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Dyslexia is one of the most common and least understood issues that face learners. There are many myths that surround dyslexia and how best to treat or remediate it. In fact, there are still people who insist that there is no such thing as dyslexia. We are lucky that today we live in a time when brain research has learned more than ever before about how the human brain works and how individuals with dyslexia learn differently. 


It is neurological.


1. Dyslexia is a learning difference that is neurological in origin. This means that although people often think it has something to do with vision, the challenges of a person with dyslexia occur in the brain as it processes information.  It is a language-based learning difference, and often affects more than just reading and writing. Students with dyslexia may struggle to find the right word, have difficulty with memorization like math facts, or skills like telling time and tying shoes.


It's lifelong.


2. Because dyslexia is neurological, it is also lifelong. One doesn’t simply outgrow dyslexia. It is very possible to minimize its effects with the right instruction, especially if begun early, but if someone has dyslexia, they will always have dyslexia. 


It's hereditary.


3. Dyslexia is hereditary. If you, or someone in your family struggled with learning to read and write, and your child is struggling, it is possible that dyslexia was and is a factor. Dyslexia is the most common reading disability and may occur in as much as 20% of the population, or 1 in 5 students.  


It occurs on a spectrum.


4. Dyslexia occurs on a spectrum. It can range from mild to profound. Students with mild dyslexia may have good grades, but struggle and work harder than others to achieve them. Anxiety and depression, poor self-esteem and feelings of inferiority often accompany reading and writing struggles. A student that seems to be underperforming or not meeting their potential and says reading just “isn’t their thing” may be struggling with dyslexia. Dyslexia can occur in someone of any gender and any level of intelligence. In fact, many brilliant scientists and mathematicians have dyslexia. 


It looks different to different people.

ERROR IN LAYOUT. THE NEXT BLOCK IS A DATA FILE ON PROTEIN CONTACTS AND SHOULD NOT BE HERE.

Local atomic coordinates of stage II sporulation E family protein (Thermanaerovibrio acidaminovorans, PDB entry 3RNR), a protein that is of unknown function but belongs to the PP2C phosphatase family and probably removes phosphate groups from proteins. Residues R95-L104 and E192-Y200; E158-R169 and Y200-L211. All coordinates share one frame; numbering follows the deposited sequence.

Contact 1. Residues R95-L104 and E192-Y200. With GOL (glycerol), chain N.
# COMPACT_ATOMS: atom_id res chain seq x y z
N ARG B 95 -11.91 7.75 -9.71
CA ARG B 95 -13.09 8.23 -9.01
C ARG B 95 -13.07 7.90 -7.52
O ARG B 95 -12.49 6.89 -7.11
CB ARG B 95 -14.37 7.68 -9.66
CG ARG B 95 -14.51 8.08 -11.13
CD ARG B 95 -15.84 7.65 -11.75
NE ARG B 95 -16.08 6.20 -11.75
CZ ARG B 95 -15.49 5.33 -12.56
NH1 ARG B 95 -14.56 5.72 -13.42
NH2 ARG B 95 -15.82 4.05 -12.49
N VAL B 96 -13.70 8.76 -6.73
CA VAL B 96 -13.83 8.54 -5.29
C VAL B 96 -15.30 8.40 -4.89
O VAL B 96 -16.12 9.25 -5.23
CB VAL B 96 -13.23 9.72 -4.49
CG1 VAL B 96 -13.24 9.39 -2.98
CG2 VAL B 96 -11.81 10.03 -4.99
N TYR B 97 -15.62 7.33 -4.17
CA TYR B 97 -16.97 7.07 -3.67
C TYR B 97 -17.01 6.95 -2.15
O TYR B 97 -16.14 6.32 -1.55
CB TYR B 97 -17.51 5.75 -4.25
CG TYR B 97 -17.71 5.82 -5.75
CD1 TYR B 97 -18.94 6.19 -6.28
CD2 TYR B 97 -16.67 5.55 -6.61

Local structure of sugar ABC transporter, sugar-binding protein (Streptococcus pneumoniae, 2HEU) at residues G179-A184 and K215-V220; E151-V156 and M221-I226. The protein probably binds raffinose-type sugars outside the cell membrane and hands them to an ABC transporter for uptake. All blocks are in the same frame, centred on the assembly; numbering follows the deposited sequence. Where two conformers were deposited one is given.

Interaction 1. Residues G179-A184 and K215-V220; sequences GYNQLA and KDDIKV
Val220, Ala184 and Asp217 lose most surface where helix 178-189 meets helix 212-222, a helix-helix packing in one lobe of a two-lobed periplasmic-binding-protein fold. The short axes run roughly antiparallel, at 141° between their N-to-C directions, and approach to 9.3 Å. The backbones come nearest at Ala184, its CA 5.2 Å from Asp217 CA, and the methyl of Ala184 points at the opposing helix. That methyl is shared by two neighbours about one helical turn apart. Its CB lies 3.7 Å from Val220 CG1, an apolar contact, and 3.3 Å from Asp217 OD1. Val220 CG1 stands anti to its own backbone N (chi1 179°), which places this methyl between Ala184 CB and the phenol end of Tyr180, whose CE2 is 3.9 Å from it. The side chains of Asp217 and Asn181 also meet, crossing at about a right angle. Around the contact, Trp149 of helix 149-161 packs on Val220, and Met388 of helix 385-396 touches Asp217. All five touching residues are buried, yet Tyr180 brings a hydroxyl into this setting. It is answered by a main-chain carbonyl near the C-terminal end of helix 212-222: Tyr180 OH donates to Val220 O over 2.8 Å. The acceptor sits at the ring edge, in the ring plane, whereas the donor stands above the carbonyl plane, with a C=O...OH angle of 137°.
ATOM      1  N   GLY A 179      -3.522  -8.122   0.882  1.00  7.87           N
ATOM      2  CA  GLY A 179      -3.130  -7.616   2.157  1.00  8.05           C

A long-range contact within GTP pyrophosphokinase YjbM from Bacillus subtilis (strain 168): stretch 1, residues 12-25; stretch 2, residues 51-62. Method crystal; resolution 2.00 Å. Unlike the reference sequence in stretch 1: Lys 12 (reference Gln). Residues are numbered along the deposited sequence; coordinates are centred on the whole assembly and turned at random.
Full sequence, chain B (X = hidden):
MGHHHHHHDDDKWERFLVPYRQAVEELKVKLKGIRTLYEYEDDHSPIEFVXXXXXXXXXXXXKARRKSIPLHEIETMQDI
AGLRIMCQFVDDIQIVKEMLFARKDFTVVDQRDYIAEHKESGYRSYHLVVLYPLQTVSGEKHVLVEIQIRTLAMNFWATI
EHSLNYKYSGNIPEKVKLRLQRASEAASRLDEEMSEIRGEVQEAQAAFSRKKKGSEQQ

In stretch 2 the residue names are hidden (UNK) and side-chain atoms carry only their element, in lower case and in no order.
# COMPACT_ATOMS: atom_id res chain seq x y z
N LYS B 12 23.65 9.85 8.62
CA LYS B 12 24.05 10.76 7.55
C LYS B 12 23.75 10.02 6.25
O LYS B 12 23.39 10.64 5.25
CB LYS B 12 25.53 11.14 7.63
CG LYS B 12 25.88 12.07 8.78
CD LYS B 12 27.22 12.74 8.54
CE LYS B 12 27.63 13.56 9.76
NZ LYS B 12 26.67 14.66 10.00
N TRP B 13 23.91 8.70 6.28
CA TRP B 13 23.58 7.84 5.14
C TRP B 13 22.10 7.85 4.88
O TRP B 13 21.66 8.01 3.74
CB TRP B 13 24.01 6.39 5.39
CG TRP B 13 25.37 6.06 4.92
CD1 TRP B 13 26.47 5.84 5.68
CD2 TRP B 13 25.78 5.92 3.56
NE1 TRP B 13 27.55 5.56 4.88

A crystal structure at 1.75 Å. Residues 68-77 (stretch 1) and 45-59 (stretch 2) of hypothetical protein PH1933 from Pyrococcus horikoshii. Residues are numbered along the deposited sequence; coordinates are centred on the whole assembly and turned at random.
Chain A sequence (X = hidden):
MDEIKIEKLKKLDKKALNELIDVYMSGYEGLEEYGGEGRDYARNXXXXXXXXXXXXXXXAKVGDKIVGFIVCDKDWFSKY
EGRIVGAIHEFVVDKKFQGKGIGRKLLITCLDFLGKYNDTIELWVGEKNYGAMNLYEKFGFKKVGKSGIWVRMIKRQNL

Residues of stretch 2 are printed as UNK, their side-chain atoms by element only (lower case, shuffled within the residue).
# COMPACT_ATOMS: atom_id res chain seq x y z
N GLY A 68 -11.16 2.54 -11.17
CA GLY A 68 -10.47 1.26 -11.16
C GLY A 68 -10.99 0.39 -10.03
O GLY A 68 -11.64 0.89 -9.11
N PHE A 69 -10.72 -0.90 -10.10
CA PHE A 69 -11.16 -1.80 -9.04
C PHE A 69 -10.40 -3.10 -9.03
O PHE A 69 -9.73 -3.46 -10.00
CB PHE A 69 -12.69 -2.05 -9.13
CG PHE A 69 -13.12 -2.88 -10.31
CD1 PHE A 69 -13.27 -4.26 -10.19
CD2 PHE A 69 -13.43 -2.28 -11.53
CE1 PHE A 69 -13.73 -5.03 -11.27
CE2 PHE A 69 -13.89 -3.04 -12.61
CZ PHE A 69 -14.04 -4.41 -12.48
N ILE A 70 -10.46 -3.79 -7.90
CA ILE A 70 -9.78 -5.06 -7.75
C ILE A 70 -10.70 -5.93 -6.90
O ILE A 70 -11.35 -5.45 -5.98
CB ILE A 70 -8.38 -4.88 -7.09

5. Dyslexia manifests in a number of different ways and may look very different from one student (or family member) to the next. A student that has a very strong visual memory may appear to read and spell normally, but on closer inspection reads very slowly and has difficulty with vocabulary and word retrieval. Another student may spell a word differently each time she writes it and has trouble hearing the appropriate sounds in the correct sequence.  


It may occur in conjunction with other learning challenges.


6. Dyslexia often occurs in conjunction with other learning differences such as ADHD, dysgraphia, math disability or vision difficulties. While there may be some overlapping of symptoms, each of these learning difficulties is distinct and has its own treatment needs. 


Earlier is better.


7. The earlier a student is diagnosed with dyslexia and receives the appropriate instruction, the more he or she is able to adapt to and compensate for those learning differences. It is even possible to develop new learning pathways. When dyslexia is identified and treated early, students are able to keep up with their peers. It benefits them emotionally, socially and academically. 


See the strengths.


8. There is a lot of debate about the link between creativity and dyslexia. Some common areas of strength include creativity, athletics, art, music, science, or mathematics. Not all people with dyslexia are artistic or musical, but it is valuable to pay attention to the areas in which your child with dyslexia thrives and excels. Having an area in which they are able to feel competent and highly successful helps to balance out the areas that are difficult or require extra effort. 


Seek help.


9. Since dyslexia is a lifelong condition, many adults and students depend on strategies and tools that help them cope with their challenges. We are fortunate to live in a time when many helpful apps are available. Spell checkers that used to be a special and expensive electronic device can now be a free app on your cell phone. Students can use Siri, Alexa and OK Google to help them with internet searches and many simple communication functions. Audio books and text to speech are widely available. Speech to text and dictation apps can be found for the iPad and many other devices. 


Dispel the myths.


10. Perhaps the biggest myth that surrounds dyslexia is that schools will recognize and identify this problem early on. Although they likely see the difficulty, teachers may not pick up on the reason that your child is struggling. In most cases, teachers receive very little training in spotting dyslexia. The requirements to qualify for special education often mean waiting for a child to fail before they are able to receive the right kind of help in school. If you or a family member struggled with learning to read, it is important to be proactive in looking for red flags in your child and seeking testing and appropriate instruction for your child’s needs. No one needs to suffer in silence. 

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